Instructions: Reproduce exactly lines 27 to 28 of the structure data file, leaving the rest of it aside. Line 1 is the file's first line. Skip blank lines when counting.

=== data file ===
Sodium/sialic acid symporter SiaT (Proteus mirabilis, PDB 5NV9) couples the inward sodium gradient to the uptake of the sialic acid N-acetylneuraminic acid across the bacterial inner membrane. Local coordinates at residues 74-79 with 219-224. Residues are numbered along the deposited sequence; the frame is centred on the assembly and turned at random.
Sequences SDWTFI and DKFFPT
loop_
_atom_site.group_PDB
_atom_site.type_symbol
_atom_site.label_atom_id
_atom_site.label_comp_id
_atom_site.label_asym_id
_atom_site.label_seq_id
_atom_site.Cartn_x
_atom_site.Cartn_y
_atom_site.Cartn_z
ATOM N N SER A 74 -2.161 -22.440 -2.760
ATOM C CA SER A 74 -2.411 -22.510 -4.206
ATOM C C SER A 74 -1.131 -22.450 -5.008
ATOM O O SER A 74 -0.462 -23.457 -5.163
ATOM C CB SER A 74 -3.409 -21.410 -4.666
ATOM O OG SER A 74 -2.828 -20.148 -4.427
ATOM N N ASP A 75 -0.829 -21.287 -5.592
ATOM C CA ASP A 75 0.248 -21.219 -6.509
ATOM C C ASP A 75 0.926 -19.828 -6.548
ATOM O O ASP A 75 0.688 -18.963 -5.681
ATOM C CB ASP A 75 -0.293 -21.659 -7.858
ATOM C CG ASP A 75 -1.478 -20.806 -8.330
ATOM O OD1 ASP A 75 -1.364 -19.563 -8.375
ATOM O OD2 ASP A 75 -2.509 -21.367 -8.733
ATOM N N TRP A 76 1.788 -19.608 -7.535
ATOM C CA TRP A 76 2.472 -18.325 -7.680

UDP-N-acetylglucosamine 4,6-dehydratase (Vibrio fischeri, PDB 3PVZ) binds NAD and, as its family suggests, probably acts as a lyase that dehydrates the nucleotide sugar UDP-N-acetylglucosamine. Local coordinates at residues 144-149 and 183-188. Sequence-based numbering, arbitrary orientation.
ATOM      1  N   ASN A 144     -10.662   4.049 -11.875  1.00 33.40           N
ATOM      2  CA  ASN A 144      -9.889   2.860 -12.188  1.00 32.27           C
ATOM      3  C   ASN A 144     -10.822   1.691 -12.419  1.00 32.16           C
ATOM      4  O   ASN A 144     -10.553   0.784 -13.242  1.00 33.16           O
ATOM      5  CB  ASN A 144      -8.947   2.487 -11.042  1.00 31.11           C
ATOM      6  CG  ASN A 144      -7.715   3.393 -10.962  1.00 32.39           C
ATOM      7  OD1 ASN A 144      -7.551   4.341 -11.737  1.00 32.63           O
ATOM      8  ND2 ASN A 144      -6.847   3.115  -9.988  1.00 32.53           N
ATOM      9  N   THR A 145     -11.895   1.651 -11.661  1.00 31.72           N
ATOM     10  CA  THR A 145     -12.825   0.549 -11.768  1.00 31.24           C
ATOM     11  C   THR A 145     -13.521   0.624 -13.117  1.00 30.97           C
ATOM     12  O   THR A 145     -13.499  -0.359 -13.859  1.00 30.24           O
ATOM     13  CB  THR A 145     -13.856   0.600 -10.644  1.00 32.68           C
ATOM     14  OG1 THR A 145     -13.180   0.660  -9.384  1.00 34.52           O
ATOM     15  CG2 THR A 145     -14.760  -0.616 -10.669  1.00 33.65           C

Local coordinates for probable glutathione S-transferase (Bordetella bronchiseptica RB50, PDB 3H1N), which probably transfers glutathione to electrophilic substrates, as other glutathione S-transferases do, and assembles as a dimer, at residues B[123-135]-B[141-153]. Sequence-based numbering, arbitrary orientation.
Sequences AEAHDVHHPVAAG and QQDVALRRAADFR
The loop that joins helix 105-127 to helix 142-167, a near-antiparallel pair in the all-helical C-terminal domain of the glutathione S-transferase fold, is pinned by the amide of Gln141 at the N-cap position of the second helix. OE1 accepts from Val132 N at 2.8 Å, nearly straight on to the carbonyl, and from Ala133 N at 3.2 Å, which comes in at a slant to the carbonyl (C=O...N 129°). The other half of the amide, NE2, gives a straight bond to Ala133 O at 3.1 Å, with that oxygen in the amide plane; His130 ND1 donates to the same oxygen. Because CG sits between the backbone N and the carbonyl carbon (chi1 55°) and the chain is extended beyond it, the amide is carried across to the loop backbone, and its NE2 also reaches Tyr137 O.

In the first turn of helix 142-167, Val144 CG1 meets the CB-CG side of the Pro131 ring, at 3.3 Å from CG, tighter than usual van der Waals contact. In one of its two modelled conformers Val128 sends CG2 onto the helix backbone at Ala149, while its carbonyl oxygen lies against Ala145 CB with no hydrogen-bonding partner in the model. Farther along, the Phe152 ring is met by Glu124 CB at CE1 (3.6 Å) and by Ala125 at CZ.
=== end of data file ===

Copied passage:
ATOM N N TRP A 76 1.788 -19.608 -7.535
ATOM C CA TRP A 76 2.472 -18.325 -7.680